Childbearing is not associated with young women's long-term obesity risk

Authors

  • Whitney R. Robinson,

    Corresponding author
    1. Department of Epidemiology UNC Gillings School of Global Public Health, University of North Carolina, Chapel Hill, North Carolina, USA
    2. Carolina Population Center, University of North Carolina, Chapel Hill, North Carolina, USA
    Search for more papers by this author
  • Mariah M. Cheng,

    1. Carolina Population Center, University of North Carolina, Chapel Hill, North Carolina, USA
    Search for more papers by this author
  • Katherine J. Hoggatt,

    1. Department of Epidemiology, UCLA School of Public Health, California, USA
    2. Department of Epidemiology, UCLA School of Public Health, Los Angeles, CA
    Search for more papers by this author
  • Til Stürmer,

    1. Department of Epidemiology UNC Gillings School of Global Public Health, University of North Carolina, Chapel Hill, North Carolina, USA
    Search for more papers by this author
  • Anna M. Siega-Riz

    1. Department of Epidemiology UNC Gillings School of Global Public Health, University of North Carolina, Chapel Hill, North Carolina, USA
    2. Carolina Population Center, University of North Carolina, Chapel Hill, North Carolina, USA
    3. Department of Nutrition UNC Gillings School of Global Public Health, University of North Carolina, Chapel Hill, North Carolin, USA
    Search for more papers by this author

  • Funding agencies: WRR was supported by the University of Michigan Robert Wood Johnson Foundation Health and Society Scholar's small grant program, the National Cancer Institute (1K01CA172717-01), and University Cancer Research Funds at the Lineberger Cancer Center at UNC-Chapel Hill. We are also grateful to the Carolina Population Center (R24 HD050924) for general support. KJH was funded through a VA HSR&D QUERI Career Development Award (CDA 11-261) at the VA Greater Los Angeles and received additional support from the VA Office of Academic Affiliations. TS receives investigator-initiated research funding and support as Principal Investigator (R01 AG023178) from the National Institute on Aging at the National Institutes of Health. He also receives research funding as Principal Investigator of the UNC-DEcIDE center from the Agency for Healthcare Research and Quality. TS does not accept personal compensation of any kind from any pharmaceutical company, though he receives salary support from the Center for Pharmacoepidemiology and from unrestricted research grants from pharmaceutical companies (GlaxoSmithKline, Merck, Sanofi) to the Department of Epidemiology, University of North Carolina at Chapel Hill.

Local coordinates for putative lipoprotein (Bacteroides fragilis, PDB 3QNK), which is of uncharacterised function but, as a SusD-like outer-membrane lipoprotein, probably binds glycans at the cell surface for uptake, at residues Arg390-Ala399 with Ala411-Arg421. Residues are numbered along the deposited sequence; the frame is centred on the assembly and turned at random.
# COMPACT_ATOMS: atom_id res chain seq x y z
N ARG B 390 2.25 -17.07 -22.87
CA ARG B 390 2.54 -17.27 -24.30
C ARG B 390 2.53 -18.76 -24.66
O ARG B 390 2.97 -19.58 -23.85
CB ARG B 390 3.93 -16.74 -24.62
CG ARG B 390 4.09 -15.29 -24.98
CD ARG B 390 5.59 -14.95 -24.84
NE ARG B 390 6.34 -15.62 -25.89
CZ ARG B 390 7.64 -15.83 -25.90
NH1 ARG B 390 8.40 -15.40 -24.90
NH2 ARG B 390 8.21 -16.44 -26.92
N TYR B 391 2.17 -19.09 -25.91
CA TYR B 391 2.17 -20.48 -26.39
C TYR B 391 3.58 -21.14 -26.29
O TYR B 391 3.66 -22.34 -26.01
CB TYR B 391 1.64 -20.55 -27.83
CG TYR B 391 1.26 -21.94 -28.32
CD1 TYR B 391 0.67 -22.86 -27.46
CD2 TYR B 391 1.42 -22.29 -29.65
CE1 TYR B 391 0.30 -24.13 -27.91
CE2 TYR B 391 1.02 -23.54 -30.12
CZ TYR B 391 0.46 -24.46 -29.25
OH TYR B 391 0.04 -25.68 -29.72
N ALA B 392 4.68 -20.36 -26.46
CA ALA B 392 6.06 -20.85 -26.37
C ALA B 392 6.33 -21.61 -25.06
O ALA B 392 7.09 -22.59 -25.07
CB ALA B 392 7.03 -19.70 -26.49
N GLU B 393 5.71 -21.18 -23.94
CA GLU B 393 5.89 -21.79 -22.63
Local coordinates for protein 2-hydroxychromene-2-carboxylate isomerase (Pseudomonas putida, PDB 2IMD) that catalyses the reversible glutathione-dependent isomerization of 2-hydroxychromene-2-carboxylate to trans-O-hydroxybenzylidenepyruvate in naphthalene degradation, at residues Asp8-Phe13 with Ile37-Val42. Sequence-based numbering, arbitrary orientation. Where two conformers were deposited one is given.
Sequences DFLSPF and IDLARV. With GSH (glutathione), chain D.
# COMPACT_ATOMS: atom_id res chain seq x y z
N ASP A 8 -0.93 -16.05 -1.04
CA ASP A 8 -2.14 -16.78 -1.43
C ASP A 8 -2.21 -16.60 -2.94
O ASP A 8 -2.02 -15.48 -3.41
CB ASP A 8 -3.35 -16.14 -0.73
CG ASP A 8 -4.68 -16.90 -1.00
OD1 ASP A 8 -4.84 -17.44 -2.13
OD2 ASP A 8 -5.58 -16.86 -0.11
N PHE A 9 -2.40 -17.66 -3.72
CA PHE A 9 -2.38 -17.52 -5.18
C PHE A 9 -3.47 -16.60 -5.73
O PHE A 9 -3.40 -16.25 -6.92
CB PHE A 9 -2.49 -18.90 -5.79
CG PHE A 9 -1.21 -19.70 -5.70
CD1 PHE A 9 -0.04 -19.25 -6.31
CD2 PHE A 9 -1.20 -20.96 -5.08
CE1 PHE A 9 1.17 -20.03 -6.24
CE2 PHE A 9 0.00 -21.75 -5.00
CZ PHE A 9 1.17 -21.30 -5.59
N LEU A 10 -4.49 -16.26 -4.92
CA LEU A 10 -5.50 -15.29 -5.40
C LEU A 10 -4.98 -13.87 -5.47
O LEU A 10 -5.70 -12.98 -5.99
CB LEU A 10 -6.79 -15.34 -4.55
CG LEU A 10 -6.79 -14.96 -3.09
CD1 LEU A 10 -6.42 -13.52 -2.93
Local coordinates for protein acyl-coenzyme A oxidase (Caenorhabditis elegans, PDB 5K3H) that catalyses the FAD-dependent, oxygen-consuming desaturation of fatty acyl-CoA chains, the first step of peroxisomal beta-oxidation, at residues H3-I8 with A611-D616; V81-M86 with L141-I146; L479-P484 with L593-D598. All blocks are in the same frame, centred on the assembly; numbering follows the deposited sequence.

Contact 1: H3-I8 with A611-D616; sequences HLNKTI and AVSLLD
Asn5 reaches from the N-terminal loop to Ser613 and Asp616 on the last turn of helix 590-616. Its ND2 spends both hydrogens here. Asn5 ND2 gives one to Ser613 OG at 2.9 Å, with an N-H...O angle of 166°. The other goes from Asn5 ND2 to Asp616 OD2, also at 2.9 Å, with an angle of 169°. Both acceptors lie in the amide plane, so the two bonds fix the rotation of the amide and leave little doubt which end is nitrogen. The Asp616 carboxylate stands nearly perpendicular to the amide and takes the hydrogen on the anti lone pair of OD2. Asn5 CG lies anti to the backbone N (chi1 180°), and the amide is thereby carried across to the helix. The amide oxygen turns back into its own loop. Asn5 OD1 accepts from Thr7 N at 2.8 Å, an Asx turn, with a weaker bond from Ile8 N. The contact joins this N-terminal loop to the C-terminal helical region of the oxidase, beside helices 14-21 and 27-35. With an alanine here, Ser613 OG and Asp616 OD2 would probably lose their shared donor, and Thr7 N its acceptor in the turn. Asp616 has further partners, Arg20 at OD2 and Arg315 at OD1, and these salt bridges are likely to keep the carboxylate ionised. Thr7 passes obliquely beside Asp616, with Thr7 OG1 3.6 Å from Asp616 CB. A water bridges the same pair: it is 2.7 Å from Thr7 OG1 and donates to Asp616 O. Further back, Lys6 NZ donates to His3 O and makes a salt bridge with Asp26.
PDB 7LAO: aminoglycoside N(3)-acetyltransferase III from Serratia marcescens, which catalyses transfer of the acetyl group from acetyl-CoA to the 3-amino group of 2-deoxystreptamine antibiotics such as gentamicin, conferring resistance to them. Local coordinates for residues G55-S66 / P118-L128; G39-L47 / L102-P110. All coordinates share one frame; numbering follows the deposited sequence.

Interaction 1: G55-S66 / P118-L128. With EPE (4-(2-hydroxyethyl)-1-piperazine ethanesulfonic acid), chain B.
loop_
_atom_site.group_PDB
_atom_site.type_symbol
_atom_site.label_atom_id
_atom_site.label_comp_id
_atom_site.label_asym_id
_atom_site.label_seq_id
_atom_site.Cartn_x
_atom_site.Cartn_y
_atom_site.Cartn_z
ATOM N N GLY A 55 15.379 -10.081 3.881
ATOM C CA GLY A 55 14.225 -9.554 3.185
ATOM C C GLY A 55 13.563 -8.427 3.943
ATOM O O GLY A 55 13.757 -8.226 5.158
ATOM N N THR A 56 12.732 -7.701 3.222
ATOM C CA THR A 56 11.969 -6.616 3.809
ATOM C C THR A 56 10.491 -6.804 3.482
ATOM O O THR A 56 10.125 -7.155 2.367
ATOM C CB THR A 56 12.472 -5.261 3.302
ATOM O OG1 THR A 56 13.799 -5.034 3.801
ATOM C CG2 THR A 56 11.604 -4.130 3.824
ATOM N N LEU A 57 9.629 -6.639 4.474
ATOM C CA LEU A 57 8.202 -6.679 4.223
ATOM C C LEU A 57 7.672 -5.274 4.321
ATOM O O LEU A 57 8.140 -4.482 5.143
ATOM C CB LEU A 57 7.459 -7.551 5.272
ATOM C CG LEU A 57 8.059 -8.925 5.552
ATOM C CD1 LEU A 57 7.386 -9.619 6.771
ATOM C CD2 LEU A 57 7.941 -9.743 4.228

• Disclosure: The authors declared no conflict of interest.

  • Author contributions: WRR conceived the research question, performed data analysis, interpreted results, and drafted the manuscript. MCC also performed data analysis and contributed to interpretation of results. KJH, TS, and AMSR contributed to interpretation of the findings and manuscript preparation.

Abstract

Objective

Contemporary childbearing is associated with greater gestational weight gain and postpartum weight retention than in previous decades, potentially leading to a more pronounced effect of childbearing on women's long-term obesity risk. Previous work on the association of childbearing with women's long-term obesity risk mostly examined births in the 1970s and 1980s and produced mixed results.

The association of childbearing and obesity incidence in a diverse, contemporary sample of 2731 US women was estimated.

Methods

Propensity-score (PS) matching was used for confounding control when estimating the effect of incident parity (1996-2001) on 7-year incident obesity (BMI≥30 kg/m2) (2001-2008).

Results

In the sample, 19.3% of parous women became obese, whereas 16.1% of unmatched nulliparous women did. After PS matching without and with replacement, the differences in obesity incidence were, respectively, 0.0 percentage points (ppts) (95% CI: −4.7 to 4.7) and 0.9 ppts (95% CI: −4.9 to 6.7). Results were similar in analyses of prevalent parity and obesity in 2008 (n = 6601) conducted to explore possible selection bias.

Conclusions

These results imply that, in contemporary US parous women in their late 20s and early 30s, childbearing may not increase obesity incidence.

Ancillary